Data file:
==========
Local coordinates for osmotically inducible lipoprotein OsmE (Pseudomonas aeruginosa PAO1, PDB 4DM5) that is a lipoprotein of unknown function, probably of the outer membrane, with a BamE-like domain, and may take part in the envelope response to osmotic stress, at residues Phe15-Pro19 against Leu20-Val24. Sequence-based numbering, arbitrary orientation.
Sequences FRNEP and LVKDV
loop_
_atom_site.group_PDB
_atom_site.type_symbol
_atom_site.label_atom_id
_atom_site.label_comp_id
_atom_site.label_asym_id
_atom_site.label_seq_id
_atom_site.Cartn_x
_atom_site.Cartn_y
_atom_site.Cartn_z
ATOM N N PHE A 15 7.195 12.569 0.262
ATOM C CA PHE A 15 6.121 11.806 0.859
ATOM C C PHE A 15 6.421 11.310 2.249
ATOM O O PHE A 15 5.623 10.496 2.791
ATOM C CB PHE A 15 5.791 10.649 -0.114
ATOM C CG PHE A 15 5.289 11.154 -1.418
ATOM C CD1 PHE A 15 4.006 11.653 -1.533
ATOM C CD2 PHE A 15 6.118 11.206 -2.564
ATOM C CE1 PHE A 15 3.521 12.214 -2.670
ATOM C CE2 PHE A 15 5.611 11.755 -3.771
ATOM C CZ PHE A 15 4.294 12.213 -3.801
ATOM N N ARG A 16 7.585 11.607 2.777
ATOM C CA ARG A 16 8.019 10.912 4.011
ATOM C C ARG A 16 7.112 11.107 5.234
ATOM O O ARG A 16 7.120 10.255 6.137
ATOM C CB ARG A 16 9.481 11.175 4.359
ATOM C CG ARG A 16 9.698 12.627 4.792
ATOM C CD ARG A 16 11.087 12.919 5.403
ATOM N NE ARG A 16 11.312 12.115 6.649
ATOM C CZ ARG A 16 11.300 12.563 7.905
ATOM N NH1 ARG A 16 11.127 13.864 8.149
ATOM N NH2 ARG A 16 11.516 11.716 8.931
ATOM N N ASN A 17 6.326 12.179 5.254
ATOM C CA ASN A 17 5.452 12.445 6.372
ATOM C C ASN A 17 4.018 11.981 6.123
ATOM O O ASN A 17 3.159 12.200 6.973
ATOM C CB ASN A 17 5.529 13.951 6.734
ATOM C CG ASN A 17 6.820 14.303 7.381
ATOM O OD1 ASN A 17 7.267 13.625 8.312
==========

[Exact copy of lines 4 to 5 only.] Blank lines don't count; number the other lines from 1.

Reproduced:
_atom_site.group_PDB
_atom_site.type_symbol